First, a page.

Successfully Parenting an Anxious Child

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Looking at the proud, beaming smile on little Alexandra's face almost makes me forget about all of the whining, tears and drama that built up to this moment. It was the last day of camp and Alexandra received a "Most Valuable Camper" trophy from her summer camp (as did every other child who attended the camp...luckily this statistical impossibility does not phase her five year old brain).  And boy did she/we work hard for this trophy. As an anxious child, each day was like ground hog day. She would begin each camp morning protesting, stating she did not want to go to camp and was scared.  She would end each day telling me about all of the fantastic highlights of her day and stating she wants to go back to this camp next summer. How can these two extreme perspectives exist in the very same child? The mind has a fascinating ability to alter reality depending on what part of the brain is most activated. In the morning, her amygdala/fight or flight response was running the show. Her universe became narrow and her only concern was self preservation and escaping the imminent danger otherwise known as summer camp. By the end of the day, her prefrontal cortex was back in charge, as she had faced and survived her fear. She was now able to hold a flexible, more balanced view of her world.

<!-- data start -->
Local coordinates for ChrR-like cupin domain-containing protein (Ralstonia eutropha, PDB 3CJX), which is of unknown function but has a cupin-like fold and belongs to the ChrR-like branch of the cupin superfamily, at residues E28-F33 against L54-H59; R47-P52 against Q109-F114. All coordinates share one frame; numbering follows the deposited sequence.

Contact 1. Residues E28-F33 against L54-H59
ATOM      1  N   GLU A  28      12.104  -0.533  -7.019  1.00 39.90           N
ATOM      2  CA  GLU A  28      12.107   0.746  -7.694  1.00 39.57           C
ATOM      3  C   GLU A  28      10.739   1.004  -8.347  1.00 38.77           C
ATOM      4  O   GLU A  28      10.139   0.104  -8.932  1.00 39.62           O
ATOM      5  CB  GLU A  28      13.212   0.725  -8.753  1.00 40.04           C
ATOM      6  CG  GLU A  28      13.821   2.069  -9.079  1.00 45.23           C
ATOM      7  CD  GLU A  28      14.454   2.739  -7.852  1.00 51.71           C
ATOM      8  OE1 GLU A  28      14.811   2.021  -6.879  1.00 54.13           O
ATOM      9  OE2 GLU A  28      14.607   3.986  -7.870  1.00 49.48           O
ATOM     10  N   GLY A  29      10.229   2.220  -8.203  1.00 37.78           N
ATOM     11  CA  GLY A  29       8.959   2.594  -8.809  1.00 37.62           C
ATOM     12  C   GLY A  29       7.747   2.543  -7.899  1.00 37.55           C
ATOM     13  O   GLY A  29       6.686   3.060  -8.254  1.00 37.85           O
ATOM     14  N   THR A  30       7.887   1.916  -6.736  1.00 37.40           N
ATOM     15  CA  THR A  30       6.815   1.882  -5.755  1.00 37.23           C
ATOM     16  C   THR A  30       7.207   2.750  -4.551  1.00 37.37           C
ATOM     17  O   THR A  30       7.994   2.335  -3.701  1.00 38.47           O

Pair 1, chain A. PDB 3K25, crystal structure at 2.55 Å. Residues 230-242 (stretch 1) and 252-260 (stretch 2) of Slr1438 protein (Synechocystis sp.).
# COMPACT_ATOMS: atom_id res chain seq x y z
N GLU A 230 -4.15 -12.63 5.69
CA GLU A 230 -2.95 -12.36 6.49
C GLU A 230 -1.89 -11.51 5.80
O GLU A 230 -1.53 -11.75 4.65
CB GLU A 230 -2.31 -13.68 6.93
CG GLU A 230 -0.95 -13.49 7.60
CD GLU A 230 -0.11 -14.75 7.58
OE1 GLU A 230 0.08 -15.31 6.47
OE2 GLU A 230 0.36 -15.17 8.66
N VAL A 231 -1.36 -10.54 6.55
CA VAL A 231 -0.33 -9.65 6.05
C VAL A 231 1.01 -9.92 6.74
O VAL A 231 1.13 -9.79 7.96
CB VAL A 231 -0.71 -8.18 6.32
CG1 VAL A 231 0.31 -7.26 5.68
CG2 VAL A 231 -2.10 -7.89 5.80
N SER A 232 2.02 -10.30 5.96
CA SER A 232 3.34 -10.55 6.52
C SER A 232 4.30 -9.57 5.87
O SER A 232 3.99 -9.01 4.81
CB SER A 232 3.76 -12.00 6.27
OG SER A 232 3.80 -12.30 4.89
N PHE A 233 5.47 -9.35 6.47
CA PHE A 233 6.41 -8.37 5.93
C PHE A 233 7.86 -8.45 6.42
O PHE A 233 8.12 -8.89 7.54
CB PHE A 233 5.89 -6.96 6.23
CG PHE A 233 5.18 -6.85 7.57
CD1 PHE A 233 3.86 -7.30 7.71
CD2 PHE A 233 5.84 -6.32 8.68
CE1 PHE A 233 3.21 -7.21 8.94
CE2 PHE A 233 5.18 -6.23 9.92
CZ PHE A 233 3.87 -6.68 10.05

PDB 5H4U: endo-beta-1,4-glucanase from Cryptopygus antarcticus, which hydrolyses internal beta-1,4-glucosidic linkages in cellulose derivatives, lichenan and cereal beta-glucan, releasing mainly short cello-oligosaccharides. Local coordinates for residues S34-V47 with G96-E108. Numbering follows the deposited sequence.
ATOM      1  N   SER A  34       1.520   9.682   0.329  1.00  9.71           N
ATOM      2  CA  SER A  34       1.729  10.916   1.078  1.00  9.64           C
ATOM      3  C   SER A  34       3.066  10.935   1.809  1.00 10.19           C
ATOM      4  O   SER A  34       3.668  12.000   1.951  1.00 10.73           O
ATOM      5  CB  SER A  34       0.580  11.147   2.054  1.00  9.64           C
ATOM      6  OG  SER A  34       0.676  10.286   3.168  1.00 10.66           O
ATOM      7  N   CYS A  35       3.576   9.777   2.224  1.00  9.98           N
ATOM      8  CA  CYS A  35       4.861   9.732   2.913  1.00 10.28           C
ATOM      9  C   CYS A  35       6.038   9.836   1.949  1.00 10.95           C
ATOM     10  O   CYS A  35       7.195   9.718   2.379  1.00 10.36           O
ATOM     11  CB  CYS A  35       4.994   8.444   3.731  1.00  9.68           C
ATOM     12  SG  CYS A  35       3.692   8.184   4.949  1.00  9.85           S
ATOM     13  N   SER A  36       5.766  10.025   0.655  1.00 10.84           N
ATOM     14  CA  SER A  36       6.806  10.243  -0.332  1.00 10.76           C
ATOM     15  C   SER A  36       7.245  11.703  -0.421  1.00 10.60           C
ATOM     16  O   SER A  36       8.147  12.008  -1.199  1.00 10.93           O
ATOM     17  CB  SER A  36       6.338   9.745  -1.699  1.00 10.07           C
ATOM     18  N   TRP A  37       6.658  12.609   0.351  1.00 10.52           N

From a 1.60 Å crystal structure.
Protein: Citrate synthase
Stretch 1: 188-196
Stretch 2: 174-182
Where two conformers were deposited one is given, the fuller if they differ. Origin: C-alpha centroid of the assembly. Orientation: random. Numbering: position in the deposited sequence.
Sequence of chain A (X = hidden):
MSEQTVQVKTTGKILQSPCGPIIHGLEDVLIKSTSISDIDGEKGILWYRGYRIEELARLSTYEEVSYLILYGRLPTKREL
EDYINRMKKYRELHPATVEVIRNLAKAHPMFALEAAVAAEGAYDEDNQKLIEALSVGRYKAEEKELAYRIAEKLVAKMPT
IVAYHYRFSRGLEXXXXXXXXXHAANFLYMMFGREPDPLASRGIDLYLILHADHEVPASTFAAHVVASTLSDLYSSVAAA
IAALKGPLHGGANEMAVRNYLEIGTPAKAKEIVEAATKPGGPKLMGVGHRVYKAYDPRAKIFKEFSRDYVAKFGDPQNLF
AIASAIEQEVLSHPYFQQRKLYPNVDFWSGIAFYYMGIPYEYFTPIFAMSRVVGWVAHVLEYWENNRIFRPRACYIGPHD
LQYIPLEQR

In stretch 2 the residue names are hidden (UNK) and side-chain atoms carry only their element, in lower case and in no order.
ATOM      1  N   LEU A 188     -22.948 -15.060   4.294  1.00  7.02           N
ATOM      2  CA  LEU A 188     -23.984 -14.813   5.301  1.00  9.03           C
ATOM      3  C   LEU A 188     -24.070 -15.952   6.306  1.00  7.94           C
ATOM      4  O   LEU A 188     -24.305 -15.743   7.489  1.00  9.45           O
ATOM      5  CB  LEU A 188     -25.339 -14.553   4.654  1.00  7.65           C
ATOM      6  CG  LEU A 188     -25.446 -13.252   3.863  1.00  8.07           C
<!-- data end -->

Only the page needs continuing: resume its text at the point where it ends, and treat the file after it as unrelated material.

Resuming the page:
The key, in interacting with a child "on anxiety" is to assist them in moving through the state as efficiently as possible. This is not a time to talk and remind them of the 8 billion reasons why it makes no sense to hold their anxious stance, because they will not hear you. An anxious brain only cares about one thing, survival, not the nuances of life. What you can do is compassionately assist your child in putting one foot in front of the other and bravely moving forward in the face of their fear. So, we survived and even thrived in the big bad world of summer camp and most importantly, little Alexandra is learning that she does not have to give in, when her anxiety bully within tells her she can't do something.

5 tips to assist your child in facing their fears:

  1. Action speaks louder than words. Model for them moments when you are scared and do something anyway.
  2. Let them know you are proud of them and realize how hard it is to move forward in the face of fear.
  3. Break the scary task into baby steps (create an exposure hierarchy) to set them up for success.
  4. Reward their hard work. Creating a reward chart for facing fears is a powerful motivator. In addition, it conveys the message, "I know you are working hard and I am proud of you.”
  5. Never give up on your anxious child. Believe in them when they don't believe in themselves. They are strong and powerful, they just don't know it yet.